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Newcastle Hospitals is first NHS Trust in country to pledge support for #FightFatigue campaign


The Newcastle upon Tyne Hospitals NHS Foundation Trust has become the first NHS trust to pledge their support of the national Fight Fatigue campaign, a joint initiative of the Association of Anaesthetists, the Royal College of Anaesthetists and the Faculty of Intensive Care Medicine. The campaign aims to raise awareness of the impact of fatigue and shift work on our NHS workforce.

The Fight Fatigue campaign was launched last year in response to the tragic death of a trainee anaesthetist who died whilst driving home tired after a night shift. In addition, a national survey of over 2,000 anaesthetic trainees published in the scientific journal Anaesthesia  found:

  • Nearly three quarters of respondents reported fatigue had a negative effect on their physical health or psychological wellbeing.
  • 84% had felt too tired to drive home safely after a night shift.
  • Less than a third had access to a suitable rest facility.
  • 57% had experienced an accident or near miss when driving home after a night shift.

Chief Executive Dame Jackie Daniel said: “I’m delighted to be the first Chief Executive from an NHS Trust to officially back such an important campaign. Fatigue can have a huge impact on the health and wellbeing of our staff, both physically and mentally, and shouldn’t be accepted as simply being part of working in the health service.

As NHS employers, we have a responsibility – and duty - to look after our workforce to help them provide the best, and safest,  care they can for our patients and as part of our Flourish programme at Newcastle Hospitals we are already looking at how we can mitigate the risks associated with tiredness, particularly during night shifts.”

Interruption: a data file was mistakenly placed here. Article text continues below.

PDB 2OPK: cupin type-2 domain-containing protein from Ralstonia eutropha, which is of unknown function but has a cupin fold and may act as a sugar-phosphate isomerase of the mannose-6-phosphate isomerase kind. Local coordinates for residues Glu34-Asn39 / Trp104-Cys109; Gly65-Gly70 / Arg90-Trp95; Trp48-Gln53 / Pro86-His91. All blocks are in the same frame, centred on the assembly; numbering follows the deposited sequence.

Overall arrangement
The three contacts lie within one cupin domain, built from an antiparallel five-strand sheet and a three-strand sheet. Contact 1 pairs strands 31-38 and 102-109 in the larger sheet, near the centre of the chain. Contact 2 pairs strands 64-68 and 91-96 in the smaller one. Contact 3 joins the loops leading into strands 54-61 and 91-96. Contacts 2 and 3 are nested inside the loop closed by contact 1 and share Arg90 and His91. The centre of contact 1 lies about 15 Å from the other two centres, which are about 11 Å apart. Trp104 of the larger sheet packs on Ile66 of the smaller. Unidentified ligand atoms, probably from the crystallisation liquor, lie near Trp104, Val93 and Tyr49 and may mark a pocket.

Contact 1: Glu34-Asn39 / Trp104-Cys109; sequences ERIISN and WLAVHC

Association of Anaesthetists president and consultant anaesthetist at Aberdeen Royal Infirmary, Dr Kathleen Ferguson, said: “I’m delighted that Newcastle upon Tyne Hospitals NHS Foundation Trust is officially supporting our Fight Fatigue campaign and we look forward to working with the Trust to help raise awareness of the issues related to fatigue.

We want to change attitudes across the NHS to ensure everyone understands the risks of fatigue and how to mitigate against them.  We hope that by taking responsibility collectively for making changes to working practice, we can improve working conditions for all staff which will in turn benefit patient care.

As momentum for our campaign grows, we now have increasing support from organisations representing a wide range of specialties across the NHS. We also have support from MPs across the political spectrum at Westminster and the devolved bodies. We urge all our colleagues in the NHS to back our campaign and ensure everyone understands the risks of fatigue and how to mitigate them.”

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